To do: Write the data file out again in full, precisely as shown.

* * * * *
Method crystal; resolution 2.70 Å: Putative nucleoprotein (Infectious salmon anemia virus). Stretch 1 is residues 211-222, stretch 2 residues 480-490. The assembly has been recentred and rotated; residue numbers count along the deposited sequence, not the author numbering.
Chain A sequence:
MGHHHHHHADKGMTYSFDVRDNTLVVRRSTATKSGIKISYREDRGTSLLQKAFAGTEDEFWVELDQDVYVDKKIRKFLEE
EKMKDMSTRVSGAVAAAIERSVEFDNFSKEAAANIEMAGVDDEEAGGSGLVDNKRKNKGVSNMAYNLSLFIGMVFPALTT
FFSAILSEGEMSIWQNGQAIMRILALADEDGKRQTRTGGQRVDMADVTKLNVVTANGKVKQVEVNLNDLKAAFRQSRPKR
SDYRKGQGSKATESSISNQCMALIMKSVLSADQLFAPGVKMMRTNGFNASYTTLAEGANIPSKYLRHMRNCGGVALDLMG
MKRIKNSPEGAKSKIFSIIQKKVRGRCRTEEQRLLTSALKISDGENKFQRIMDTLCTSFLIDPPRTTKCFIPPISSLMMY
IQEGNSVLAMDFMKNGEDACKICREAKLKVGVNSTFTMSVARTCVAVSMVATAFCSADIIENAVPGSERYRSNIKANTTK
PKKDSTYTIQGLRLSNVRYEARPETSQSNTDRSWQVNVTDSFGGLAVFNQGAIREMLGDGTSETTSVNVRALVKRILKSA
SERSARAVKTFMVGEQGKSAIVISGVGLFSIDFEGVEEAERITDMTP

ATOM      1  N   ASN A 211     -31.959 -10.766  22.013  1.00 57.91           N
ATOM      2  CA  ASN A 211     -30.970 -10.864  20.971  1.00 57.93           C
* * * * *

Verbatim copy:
Method crystal; resolution 2.70 Å: Putative nucleoprotein (Infectious salmon anemia virus). Stretch 1 is residues 211-222, stretch 2 residues 480-490. The assembly has been recentred and rotated; residue numbers count along the deposited sequence, not the author numbering.
Chain A sequence:
MGHHHHHHADKGMTYSFDVRDNTLVVRRSTATKSGIKISYREDRGTSLLQKAFAGTEDEFWVELDQDVYVDKKIRKFLEE
EKMKDMSTRVSGAVAAAIERSVEFDNFSKEAAANIEMAGVDDEEAGGSGLVDNKRKNKGVSNMAYNLSLFIGMVFPALTT
FFSAILSEGEMSIWQNGQAIMRILALADEDGKRQTRTGGQRVDMADVTKLNVVTANGKVKQVEVNLNDLKAAFRQSRPKR
SDYRKGQGSKATESSISNQCMALIMKSVLSADQLFAPGVKMMRTNGFNASYTTLAEGANIPSKYLRHMRNCGGVALDLMG
MKRIKNSPEGAKSKIFSIIQKKVRGRCRTEEQRLLTSALKISDGENKFQRIMDTLCTSFLIDPPRTTKCFIPPISSLMMY
IQEGNSVLAMDFMKNGEDACKICREAKLKVGVNSTFTMSVARTCVAVSMVATAFCSADIIENAVPGSERYRSNIKANTTK
PKKDSTYTIQGLRLSNVRYEARPETSQSNTDRSWQVNVTDSFGGLAVFNQGAIREMLGDGTSETTSVNVRALVKRILKSA
SERSARAVKTFMVGEQGKSAIVISGVGLFSIDFEGVEEAERITDMTP

ATOM      1  N   ASN A 211     -31.959 -10.766  22.013  1.00 57.91           N
ATOM      2  CA  ASN A 211     -30.970 -10.864  20.971  1.00 57.93           C